Even though inflation has been benign now for some quarters, the market economists, banks, still think it is about to accelerate and the RBA will be hiking interest rates.
But the reality is quite the opposite.
One of the on-going myths that mainstream (New Keynesian) economists propagate is that monetary policy (adjusting of interest rates) is an effective way to manage the economic cycle. They claim that central banks can effectively manipulate total spending by adjusting the cost of borrowing to increase output and push up the inflation rate. The empirical experience does not accord with those assertions.
Central bankers around the world have been demonstrating how weak monetary policy is in trying to stimulate demand. They have been massively building up their balance sheets through QE to push their inflation rates up without much success.
Further, it has been claimed that a sustained period of low interest rates would be inflationary. Well, again the empirical evidence doesn’t support that claim. The evidence supports the Modern Monetary Theory (MMT) preference for fiscal policy over monetary policy.
. . . Professor Bill Mitchell
The era of superlow interest rates, which began in 2008, will draw to a close this year if, as expected, the Federal Reserve lifts rates to fend off inflation from tax cuts and spending increases under a Trump administration.
The end of rock-bottom rates represents a huge missed opportunity for generations of Americans. Congress could have — and should have — used those near-zero rates to borrow money to rebuild the country’s decrepit infrastructure, which would have sped up the recovery by creating jobs and set the stage for growth long into the future.
That chance was squandered. After Republicans won control of the House in 2010, they managed to shift the debate from economic-recovery spending to deficit reduction. They did this despite evidence that the still-weak economy required more, not less, federal aid, and even threatened to default on the national debt unless federal spending was slashed. In 2013 and 2014, the budget was cut so deeply that the government sector subtracted from economic growth. In 2015, the government added nothing to growth. In 2016, it added a smidgen.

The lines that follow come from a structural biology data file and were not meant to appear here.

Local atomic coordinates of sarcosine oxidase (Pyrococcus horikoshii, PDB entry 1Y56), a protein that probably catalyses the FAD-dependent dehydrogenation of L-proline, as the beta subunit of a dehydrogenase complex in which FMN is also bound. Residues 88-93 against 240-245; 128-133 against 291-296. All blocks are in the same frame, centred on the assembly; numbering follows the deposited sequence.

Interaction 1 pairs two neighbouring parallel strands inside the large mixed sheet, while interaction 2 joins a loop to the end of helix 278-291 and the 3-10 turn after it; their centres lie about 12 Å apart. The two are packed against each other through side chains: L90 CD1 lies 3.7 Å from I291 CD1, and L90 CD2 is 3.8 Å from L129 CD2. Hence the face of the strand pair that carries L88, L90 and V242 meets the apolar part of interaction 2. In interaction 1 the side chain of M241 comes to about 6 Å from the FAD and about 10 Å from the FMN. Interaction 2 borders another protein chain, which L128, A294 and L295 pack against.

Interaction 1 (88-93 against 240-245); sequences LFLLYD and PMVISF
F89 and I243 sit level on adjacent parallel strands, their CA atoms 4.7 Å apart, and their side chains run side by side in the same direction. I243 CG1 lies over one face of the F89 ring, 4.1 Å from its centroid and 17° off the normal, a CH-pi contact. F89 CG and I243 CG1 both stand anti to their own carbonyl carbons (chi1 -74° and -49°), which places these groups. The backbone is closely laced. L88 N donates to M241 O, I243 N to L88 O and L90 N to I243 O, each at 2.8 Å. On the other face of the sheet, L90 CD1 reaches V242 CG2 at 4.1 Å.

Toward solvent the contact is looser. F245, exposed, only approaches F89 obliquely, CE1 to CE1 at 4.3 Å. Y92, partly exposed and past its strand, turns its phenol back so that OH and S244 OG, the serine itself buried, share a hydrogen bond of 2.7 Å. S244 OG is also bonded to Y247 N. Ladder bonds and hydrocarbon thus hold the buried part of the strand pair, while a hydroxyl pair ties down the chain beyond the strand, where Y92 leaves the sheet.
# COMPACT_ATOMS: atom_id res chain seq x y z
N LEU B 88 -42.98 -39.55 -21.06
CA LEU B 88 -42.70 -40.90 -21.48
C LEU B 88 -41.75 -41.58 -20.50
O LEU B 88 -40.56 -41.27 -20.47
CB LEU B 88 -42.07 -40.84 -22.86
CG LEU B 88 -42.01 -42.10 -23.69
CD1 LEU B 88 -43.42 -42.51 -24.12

New York Times
US Federal Reserve chair Janet Yellen’s announcement of an official rate hike marked a significant milestone for the world’s financial markets.
In one of the year’s most anticipated market events, the Fed raised its official fed funds rate by 25 basis points to a range of 0.5 to 0.75 per cent.
While the hike came as a surprise to no one, the Fed’s projection that it could raise rates three more times in 2017 was seen as a more aggressive, or hawkish, stance than was generally expected.
The US 10-year bond yield bumped up to 2.57 per cent for the first time since 2014, giving investors yet more evidence that world interest rates are finally on the move after a seemingly interminable post-Global Financial Crisis hiatus.
At 0.5 to 0.75 per cent, the fed funds rate is still a long way short of the 3 per cent norm.
Janet is saying: “interest rates are going nowhere but UP!”.